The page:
Can therapy help my child?
A combination of play-based and other creative tasks are used in therapy sessions to help children to overcome difficult experiences. Parents are often engaged in these activities so that they are able to track their child’s progress and learn to process difficult feelings along with their child. Behavioral issues are often addressed by increasing the effectiveness of parenting through education and skills work.

Do you accept insurance? How does insurance work?

I am an in-network provider with
the following companies:

BlueCrossBlueShield of MN

BlueCrossBlueShield of WI


Preferred One

Tricare West

United Healthcare

Because there are a number of insurance reimbursement arrangements, it is a good idea to check with your insurance carrier or contract to find answers to the following questions:

  • Do I have mental health benefits?
  • What is my deductible and has it been met yet?
  • Do I have a co-pay or coinsurance?  If so, what do I need to pay at each visit?
  • Does my insurance plan require a prior authorization before each visit?

Is therapy confidential?

My office is a place to
safely express yourself without fear of condemnation or
exposure.  Everything you say will be kept in in strict
confidence, except in certain situations in which I am required by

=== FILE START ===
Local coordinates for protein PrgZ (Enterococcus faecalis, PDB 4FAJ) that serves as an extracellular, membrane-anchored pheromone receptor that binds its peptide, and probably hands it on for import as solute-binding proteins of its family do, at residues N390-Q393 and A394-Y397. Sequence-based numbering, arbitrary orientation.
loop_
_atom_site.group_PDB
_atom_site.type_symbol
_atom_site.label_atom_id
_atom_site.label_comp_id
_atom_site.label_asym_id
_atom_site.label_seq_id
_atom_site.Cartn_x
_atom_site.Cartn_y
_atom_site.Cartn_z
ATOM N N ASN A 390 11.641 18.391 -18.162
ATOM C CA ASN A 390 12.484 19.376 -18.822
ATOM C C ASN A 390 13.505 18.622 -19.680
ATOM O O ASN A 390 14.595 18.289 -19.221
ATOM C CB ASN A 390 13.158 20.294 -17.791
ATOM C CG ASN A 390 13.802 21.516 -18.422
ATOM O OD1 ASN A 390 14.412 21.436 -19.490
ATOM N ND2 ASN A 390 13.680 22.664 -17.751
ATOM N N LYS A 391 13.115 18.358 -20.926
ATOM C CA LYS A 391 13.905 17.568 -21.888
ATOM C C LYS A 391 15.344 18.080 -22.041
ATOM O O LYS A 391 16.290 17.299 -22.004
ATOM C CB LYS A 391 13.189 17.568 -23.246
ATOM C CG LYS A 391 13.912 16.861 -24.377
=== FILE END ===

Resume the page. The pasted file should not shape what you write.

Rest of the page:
law to reveal information obtained during therapy to other persons or agencies without your permission. These situations are as follows:

  • If you threaten grave bodily harm or death to another person, I am required by law to inform the intended victim and
    appropriate law enforcement agencies.
  • If a court of law issues a
    legitimate subpoena, I am required by law to provide the
    information specifically described in the subpoena.
  • If you reveal
    information relative to child abuse and neglect, I am required by law to report this to the appropriate authority.
  • I do not guarantee confidentiality among family members or other group participants in therapy, although I use professional
    discretion in disclosing communications between these individuals.

Why see a Marriage and Family Therapist?
Research studies repeatedly demonstrate the effectiveness of marriage and family therapy in treating the full range of mental and emotional disorders and health problems. Studies also show that clients are highly satisfied with services of Marriage and Family Therapists. After receiving treatment, almost 90% of clients report an improvement in their emotional health, and nearly two-thirds report an improvement in their overall physical health. A majority of clients report an improvement in their functioning at work, and over three-fourths of those receiving marital/couples or family therapy report an improvement in the couple relationship. When a child is the identified patient, parents report that their child’s behavior improved in over 70% of the cases.